I can't believe Tony Todd gets more work than I do. Like many great horror movies, Candyman strives to not only scare you, but to also tackle social issues in the process. Virginia Madsen plays Helen Lyle, a graduate student writing her thesis on urban legends. When a murder in the Cabrini Green housing projects of Chicago is blamed on the mythical Candyman (who can be summoned by saying his name five times), Helen and her partner head to the project to interview residents and examine the legend. There are plenty of frights and gore to satisfy any horror fan, and Tony Todd truly makes the Candyman a frightening and imposing horror character, but it's the ability to take on issues like race relations (from the de facto segregation of housing projects to the story of the origin of the urban legend) and tackle the idea of at what point does legend become reality on top of all that (not to mention the score by Philip Glass) is what raises Candyman above the standard slasher film. Though the film was popular enough to spawn two sequels (one of which was direct to video), it still doesn't quite get its due among other recent horror franchises. Candyman, Candyman, Candyman, Candyman, Candy....nope, I still can't do it. (Dan Krovich/BOP)

41) April Fool's Day

'Can you hammer a six-inch spike through a board with your penis?' 'Not right now.' 'A girl's gotta have her standards.' By 1986, the still-new teen-slasher genre had already become mundane and wildly predictable. Rules of the horror film Kevin Williamson would later clearly spell out for his viewers had already become transparent and predictable to those disciples of violence who followed the travails of Freddy, Jason, and Michael Myers.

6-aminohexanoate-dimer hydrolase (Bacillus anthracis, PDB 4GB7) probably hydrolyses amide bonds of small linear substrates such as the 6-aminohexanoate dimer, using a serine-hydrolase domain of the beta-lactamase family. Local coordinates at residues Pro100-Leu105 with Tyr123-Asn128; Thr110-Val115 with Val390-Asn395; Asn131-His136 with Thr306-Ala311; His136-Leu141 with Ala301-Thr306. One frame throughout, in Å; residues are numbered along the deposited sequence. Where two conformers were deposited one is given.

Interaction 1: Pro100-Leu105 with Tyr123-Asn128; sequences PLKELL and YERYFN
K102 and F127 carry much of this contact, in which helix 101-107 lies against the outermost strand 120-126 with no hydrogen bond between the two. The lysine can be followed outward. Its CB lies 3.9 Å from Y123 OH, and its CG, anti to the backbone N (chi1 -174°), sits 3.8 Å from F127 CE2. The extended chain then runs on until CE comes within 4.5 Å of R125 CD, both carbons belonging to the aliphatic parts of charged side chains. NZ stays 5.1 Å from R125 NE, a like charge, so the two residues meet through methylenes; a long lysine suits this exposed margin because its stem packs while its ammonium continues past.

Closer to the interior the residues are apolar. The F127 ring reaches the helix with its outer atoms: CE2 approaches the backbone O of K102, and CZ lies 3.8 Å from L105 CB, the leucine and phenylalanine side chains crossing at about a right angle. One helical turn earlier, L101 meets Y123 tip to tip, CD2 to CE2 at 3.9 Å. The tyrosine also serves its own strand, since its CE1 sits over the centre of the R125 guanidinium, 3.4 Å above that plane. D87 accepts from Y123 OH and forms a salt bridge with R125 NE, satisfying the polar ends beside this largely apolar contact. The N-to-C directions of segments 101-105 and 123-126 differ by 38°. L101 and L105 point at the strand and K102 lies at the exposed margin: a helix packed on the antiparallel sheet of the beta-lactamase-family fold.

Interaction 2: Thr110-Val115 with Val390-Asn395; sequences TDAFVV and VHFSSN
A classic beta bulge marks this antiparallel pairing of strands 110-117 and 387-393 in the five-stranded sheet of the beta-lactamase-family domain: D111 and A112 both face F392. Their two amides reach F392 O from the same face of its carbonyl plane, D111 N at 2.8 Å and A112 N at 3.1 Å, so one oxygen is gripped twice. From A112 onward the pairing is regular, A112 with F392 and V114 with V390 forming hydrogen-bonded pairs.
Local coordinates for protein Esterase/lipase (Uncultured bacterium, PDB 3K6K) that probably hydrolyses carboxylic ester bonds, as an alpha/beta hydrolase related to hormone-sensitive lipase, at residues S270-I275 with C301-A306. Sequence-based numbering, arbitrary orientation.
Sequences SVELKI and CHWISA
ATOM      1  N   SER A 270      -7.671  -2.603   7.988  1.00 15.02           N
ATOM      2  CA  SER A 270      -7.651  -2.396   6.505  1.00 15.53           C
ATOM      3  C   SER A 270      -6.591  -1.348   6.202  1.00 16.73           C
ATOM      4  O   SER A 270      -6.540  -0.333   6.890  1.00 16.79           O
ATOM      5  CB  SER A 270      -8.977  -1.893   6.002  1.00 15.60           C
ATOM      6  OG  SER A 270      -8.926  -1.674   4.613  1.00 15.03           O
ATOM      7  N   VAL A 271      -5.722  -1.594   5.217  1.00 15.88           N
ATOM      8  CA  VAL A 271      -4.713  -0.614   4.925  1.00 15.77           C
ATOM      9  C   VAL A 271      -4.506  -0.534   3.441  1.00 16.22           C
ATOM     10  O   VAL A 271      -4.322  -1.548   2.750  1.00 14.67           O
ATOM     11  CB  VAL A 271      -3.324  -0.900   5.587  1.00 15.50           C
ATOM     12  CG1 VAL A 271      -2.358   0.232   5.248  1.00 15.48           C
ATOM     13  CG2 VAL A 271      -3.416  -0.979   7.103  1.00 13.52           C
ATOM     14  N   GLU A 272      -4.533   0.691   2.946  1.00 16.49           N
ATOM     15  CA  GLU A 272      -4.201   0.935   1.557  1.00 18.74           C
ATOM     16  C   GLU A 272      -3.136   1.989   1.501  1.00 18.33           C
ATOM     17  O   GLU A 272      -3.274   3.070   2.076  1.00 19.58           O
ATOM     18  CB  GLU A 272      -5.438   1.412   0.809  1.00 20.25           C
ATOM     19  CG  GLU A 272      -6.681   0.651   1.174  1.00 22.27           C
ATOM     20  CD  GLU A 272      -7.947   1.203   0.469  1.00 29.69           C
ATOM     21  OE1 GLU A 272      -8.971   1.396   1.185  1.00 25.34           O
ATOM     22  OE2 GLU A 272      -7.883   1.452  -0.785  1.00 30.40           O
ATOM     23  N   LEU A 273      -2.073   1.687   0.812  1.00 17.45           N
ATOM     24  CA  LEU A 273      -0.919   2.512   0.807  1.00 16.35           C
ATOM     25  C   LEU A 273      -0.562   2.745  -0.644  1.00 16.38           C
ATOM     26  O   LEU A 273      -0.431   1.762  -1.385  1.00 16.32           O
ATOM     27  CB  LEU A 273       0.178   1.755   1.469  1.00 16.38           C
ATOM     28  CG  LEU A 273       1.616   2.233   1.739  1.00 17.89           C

Danilo Bach, fresh off the success of the Beverly Hills Cop concept, decided to explore the logic flaws of the genre in a manner which hadn't been tried before. Effectively hiding the key twists of the film in plain sight for viewers (and even in the title), he went on to write a script so brilliant that it had but one flaw: It was a decade too soon to be completely appreciated. The general public simply was not ready for it yet.

When Scream came out in 1996, critics were quick to praise it as an unprecedented idea never before implemented in horror. Unfortunately, few of them will ever know that there does exist an obscure horror flick from the mid-'80s whose only claim to fame is that it starred then-fledgling star Deborah Foreman (of My Chauffeur, Valley Girl and Real Genius), a movie which long ago fell into oblivion but which had the same general idea of tongue-in-cheek teen-slasher violence along with a much better twist ending. (David Mumpower/BOP)

Click here to read selections 31-40.
Click here to read selections 21-30.
Click here to read selections 11-20.
Click here to read selections 1-10.

Click here for an alphabetical list of all selections.

     


 
 

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Wednesday, November 14, 2018